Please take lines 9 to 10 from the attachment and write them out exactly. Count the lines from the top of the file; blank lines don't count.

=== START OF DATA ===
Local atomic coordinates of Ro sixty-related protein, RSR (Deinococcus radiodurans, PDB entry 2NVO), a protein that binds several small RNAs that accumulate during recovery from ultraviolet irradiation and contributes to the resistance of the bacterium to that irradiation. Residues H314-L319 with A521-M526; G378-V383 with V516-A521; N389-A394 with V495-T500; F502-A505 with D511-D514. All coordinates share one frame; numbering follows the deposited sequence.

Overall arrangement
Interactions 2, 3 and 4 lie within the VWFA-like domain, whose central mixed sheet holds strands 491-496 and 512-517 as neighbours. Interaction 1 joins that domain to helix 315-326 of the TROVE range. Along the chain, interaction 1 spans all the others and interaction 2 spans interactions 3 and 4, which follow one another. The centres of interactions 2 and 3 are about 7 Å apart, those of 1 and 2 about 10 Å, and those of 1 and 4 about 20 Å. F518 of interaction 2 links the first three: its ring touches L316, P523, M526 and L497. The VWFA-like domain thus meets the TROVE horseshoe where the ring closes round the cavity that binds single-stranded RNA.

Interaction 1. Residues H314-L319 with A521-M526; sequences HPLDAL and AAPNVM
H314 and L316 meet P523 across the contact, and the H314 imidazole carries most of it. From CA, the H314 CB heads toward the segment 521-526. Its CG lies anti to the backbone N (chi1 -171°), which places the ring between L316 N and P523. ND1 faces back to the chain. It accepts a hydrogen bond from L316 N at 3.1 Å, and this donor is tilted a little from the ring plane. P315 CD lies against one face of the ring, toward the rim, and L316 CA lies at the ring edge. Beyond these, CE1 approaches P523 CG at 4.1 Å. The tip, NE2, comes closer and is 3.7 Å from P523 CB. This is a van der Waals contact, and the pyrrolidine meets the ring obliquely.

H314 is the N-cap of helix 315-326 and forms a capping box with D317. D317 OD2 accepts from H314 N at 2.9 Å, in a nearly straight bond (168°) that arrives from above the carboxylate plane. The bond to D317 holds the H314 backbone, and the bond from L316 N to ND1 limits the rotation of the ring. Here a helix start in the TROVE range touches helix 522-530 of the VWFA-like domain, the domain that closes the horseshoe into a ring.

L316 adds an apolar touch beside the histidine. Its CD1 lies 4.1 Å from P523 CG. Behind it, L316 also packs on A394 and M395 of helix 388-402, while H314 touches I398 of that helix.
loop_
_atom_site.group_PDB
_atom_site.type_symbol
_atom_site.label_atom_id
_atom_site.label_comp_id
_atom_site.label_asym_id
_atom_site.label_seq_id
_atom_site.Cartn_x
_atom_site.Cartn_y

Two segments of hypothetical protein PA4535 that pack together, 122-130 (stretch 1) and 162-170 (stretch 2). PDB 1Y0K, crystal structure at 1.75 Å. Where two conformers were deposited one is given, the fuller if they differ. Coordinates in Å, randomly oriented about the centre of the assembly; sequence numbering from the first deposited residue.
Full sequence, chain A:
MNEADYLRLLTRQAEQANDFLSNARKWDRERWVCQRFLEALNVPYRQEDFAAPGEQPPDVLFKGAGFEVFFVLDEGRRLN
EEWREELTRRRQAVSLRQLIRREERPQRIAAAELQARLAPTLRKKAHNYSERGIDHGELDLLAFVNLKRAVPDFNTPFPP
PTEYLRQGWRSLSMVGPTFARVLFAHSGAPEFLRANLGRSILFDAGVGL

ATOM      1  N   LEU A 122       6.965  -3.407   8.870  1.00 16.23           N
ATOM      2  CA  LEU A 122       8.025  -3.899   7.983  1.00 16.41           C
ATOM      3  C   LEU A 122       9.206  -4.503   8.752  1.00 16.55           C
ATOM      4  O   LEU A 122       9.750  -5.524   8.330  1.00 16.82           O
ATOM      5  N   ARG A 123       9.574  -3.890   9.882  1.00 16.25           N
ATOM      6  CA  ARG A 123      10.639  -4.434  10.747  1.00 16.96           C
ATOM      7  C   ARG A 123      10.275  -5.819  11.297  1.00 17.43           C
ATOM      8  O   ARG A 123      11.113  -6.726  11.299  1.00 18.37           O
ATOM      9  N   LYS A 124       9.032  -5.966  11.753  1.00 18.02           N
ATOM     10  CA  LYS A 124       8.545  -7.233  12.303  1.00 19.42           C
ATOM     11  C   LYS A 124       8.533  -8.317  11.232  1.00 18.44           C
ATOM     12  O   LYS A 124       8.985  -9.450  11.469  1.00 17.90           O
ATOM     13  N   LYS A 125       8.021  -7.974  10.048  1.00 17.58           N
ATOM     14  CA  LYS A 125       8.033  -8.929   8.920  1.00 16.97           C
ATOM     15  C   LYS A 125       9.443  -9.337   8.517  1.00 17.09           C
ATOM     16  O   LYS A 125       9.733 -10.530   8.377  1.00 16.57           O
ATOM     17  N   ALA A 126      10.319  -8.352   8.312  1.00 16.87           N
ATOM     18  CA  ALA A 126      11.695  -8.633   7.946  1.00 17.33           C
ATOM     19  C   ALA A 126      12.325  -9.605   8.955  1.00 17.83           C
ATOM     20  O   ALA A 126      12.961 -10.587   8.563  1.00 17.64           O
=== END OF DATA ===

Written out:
_atom_site.group_PDB
_atom_site.type_symbol